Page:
In 2011, Josh found himself living in Astoria – in Queens, where he swore he’d never live. Now? You couldn’t pay him to leave.
“I fell in love with the neighborhood. Everyone does, it’s unavoidable. Honest to God, once you move to Astoria, you never want to leave.”
Josh spent his time living and breathing the theatre world of New York City: the best place in the world for theatre. He’s performed in everything from Off Broadway, to regional theatre, from Westside Story to A Chorus Line, and lots of Neil Simon comedies.
“I’m a performing artist – it’s the best umbrella term. I’m an actor, a dancer, a singer, a director, and now a host! I’ve worked in casting offices; I’ve been a company manager.
I’m living my life’s goal, which is to live and breathe theatre. Besides the occasional wanting to be a cleaning lady or train conductor, this has always been it for me! There’s a famous Moss Hart quote, and it talks about the sickness of desperately wanting to be in the theatre, and how it starts young – I’ve always believed in that.”
The theatre world isn’t always easy, and Josh found himself waiting tables and being a server to make ends meet. A chance occasion brought him to The Astor Room, where he worked as a server in between auditions.
“I was a server there, and I got a part, so I was going to leave for a few months. Hal [The President of Kaufman Astoria Studios who is now the owner of The Astor Room restaurant] told me I’d have a job when I came back, which I did! I wanted something different, though. I wanted to bring something new to The Astor Room.”
He did just that – and created Actoria.
Actoria is a weekly cabaret set at the Astor Room – a “speak easy cabaret,” as it’s been described. It’s this sort of magical night each week that transports you to Broadway. You’re surrounded by singers and dancers that belt out songs and show tunes like it’s the only thing that matters – and to many of them, it is. They have this passion that resonates through the walls of The Astor Room, and it’s easy to get lose in the three hour show.
“The rules are simple,” Josh says, “Drink, drink, drink.” And drink they do! And sing. And dance. And have as about much fun as you can expect from a room full of people doing exactly what they’re passionate about.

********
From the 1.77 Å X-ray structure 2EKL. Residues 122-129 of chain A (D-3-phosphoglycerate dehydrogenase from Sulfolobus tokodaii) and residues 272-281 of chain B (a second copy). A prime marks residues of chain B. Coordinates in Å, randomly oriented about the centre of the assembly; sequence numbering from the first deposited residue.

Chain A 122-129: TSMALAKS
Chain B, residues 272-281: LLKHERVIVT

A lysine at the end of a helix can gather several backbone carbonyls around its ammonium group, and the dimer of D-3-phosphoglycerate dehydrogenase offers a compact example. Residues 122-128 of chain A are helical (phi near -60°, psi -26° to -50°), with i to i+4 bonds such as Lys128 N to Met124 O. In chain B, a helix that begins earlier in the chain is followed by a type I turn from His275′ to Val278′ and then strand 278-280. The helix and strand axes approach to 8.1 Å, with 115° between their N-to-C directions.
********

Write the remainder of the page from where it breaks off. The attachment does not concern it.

“As a performer, you rarely get the opportunity to perform a full song. At auditions, you’re lucky if you get 30 seconds. What The Astor Room has given us is something every performer dreams about: a space, a stage, somewhere to showcase your art, freely and openly.”
Actoria is a place that reminds performers why they love what they do, and a place for audience members to experience a show that is completely different each and every week, and yet seamless and exciting.
“The show is for people dining at The Astor Room, but it’s also a place where actors, and friends, and music lovers are able to come and spend the night in Astoria. There’s never a cover, never a minimum. We think of it like an open door: The Astor Room is opening their doors for anyway to come enjoy the show.”
The weekly show has become a home for many.
“The thing with actors is, each has their own little circle of friends. At Actoria, we manage to bring together these tiny little circles, and combine them into something so much larger – into a community.”
That’s no doubt owed in part to Josh’s ability to not only light up a room, but to make people comfortable. Each week he mills between tables, stopping to chat with each and every audience member, or simply making everyone in the room belly laugh with his larger than life personality. By now, he’s come to know some of the regulars, and tells us about them fondly.
“There’s this one mother and daughter who come every week. The mother used to be a performer in the 70’s, and she comes by and reminisces, and enjoys all the songs she remembers singing. They never miss a night.”
Another one of his unique audience members? A paramedic team that helped a passed out Josh on New Year’s Eve.
“It was hilarious! We never miss a Wednesday, and this year, New Year’s Eve was on a Wednesday, so we were in full swing. At some point during the night, I just dropped. Completely passed out! So the paramedics came, and I told them, “There is NO way I’m leaving! Somehow, though, in my inebriated state, I gave them an Actoria card – and the next week, they came back!”
The show must go on at Actoria, and a little fainting, or bad weather, or any excuse, won’t stop it. Josh has created Actoria as something to be loved and enjoyed, a place that reminds performers why they moved here in the first place: why they live to sing and dance and act.
“It’s really gained its rhythm and footing. We solidified a team, which is myself, and three other Astoria residents: David Bryant Johnson, Amanda Blair, and our resident pianist Alexander Rovang. Once the four of us came together and really figured out what kind of show we wanted, everything fell into place.”
A theatre loving boy from Massachusetts has managed to absolutely transform this little corner of Astoria. Josh isn’t bringing back the arts – they’ve always had a home in the Kaufman Arts District, where the Astor Room is located – but he’s created one night a week where they’re highlighted; where they’re forced to shine. It’s unlike nearly anything happening in Astoria each week, and it’s something not to be missed.
“It’s a mix. It’s not just for actors. It’s for anyone who’s had a long day. Anyone who wants to relax. Anyone who wants to join the circle.”